Friday, September 16, 2011

About a year ago, I wrote about a Gallup Poll from 1950 that asked people about where they would send a son to college if he could get in and they could afford it.   I recently ran across a similar question in a Roper/Fortune survey from 1949:  "if you had to pick one college or university in the United States where a boy could get the best education, regardless of cost, what one would you pick?"  The top ten (about 3000 people answered the question):

Harvard     258
Notre Dame  184
Yale        135
MIT         122
Cornell      78
Minnesota    67
Wisconsin    67
Columbia     62
Michigan     52
West Point   52
Ohio State   52

That's about the same as the Gallup list.  But Roper/Fortune also asked about where "a girl could get the best education."  The top ten:

Vassar      118
Wellesley    82
Smith        75
Barnard      66
Wisconsin    48
Minnesota    44
Berkeley     43
Northwestern 35
Winthrop     32
Ohio State   31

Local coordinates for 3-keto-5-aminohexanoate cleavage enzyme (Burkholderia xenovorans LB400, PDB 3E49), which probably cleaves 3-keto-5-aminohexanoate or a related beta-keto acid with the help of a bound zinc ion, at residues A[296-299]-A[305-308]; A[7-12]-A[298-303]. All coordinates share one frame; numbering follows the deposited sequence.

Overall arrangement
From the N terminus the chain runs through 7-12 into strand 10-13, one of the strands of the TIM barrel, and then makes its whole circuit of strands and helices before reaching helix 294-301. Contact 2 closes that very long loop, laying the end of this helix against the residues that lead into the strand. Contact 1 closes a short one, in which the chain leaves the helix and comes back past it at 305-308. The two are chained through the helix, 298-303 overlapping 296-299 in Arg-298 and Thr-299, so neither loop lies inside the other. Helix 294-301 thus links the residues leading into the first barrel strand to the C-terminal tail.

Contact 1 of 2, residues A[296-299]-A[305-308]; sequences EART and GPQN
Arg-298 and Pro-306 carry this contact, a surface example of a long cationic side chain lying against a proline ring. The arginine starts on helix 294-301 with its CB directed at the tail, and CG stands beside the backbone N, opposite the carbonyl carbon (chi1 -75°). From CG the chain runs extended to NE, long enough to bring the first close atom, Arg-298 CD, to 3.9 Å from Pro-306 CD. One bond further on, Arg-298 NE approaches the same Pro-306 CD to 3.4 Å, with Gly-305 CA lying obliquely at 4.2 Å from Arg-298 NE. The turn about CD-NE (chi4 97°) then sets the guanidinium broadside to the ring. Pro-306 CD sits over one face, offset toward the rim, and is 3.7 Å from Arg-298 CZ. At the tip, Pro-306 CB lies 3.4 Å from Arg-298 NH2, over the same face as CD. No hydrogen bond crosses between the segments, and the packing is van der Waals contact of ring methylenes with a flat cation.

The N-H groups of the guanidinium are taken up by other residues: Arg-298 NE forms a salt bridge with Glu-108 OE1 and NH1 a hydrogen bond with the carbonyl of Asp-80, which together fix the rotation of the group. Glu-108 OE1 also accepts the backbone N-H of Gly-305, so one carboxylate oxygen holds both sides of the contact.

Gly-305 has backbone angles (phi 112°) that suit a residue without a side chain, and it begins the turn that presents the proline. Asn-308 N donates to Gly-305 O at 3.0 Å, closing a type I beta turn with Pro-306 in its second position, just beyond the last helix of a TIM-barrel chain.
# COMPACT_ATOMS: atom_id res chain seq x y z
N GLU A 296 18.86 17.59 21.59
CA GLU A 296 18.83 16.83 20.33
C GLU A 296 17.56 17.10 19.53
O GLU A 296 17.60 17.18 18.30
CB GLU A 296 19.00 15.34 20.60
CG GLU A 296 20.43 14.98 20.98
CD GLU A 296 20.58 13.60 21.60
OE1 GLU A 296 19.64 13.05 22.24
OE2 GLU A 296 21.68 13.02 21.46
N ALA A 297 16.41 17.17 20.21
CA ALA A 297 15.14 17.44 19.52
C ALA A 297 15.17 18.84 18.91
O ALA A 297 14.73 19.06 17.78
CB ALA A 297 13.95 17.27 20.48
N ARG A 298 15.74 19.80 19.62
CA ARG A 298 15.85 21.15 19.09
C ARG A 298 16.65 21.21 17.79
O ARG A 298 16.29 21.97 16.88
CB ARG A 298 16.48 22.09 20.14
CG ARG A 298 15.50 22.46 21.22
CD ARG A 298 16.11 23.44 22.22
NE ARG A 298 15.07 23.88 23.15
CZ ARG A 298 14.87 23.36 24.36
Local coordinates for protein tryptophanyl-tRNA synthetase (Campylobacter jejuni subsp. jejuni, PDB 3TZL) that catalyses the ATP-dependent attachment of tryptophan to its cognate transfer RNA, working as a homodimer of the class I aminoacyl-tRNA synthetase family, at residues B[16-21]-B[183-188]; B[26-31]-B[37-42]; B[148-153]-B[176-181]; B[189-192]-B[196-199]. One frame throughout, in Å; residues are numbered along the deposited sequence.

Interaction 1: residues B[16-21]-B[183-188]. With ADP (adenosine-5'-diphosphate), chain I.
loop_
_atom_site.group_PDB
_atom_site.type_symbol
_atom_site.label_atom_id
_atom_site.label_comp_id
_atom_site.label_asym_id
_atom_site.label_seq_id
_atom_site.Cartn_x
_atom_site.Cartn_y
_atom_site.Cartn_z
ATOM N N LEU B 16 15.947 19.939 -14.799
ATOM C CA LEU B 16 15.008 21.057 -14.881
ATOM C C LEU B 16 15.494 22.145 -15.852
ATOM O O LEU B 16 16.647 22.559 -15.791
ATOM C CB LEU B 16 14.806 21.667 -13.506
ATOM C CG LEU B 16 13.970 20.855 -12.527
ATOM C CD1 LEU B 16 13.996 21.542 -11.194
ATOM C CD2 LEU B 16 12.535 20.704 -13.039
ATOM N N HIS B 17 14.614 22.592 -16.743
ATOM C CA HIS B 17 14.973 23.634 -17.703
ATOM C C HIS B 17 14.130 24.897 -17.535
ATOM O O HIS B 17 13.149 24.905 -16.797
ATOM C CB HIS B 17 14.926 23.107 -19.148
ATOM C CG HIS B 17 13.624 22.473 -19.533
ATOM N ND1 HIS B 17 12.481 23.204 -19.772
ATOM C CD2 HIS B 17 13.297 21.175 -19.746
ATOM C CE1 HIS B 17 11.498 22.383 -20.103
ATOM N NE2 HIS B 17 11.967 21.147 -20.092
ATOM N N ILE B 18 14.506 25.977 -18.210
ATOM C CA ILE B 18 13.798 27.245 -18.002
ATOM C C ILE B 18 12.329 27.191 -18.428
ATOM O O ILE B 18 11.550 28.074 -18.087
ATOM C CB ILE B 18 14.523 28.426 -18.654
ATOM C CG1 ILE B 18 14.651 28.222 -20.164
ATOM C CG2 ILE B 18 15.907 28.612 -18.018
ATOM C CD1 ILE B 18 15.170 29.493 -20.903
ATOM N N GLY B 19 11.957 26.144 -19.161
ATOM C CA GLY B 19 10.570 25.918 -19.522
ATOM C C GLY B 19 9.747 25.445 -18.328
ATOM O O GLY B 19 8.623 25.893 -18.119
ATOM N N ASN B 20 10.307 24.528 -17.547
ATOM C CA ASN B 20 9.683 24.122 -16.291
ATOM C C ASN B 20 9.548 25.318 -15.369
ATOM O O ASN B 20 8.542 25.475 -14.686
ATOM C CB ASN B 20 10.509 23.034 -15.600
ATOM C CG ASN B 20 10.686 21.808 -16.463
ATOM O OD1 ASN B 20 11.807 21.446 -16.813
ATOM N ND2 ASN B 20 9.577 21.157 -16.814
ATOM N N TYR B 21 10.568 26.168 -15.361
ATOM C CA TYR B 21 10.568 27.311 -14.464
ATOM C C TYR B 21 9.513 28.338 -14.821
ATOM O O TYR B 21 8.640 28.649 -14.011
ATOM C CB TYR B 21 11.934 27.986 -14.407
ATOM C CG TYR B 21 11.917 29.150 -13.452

At the time, many of the leading universities didn't admit women as undergraduates.  Still, there were quite a few that did:  MIT, Cornell, Minnesota, Wisconsin, Michigan, and Ohio State from the top choices for boys, plus Penn, Chicago, Stanford, and others.  But the top four spots were taken by women's colleges.   I would have thought that Radcliffe would be at or near the top because of its association with Harvard, but it didn't make the top ten.  I wonder if some people said "Harvard" and were not counted (since Harvard College didn't admit women then).  Vassar's substantial need over the next three is also interesting.  But the big surprise is Winthrop, which I had never heard of.  It was a women's college in South Carolina--now it's coeducational and has become Winthrop University.  As I mentioned in the post on the Gallup survey, southerners didn't seem to have much regional loyalty when choosing colleges for a hypothetical son.  But maybe with a girl, ideas of the "best education" had a moral, social, and cultural component, and for some Southerners that could be had only in the South. 

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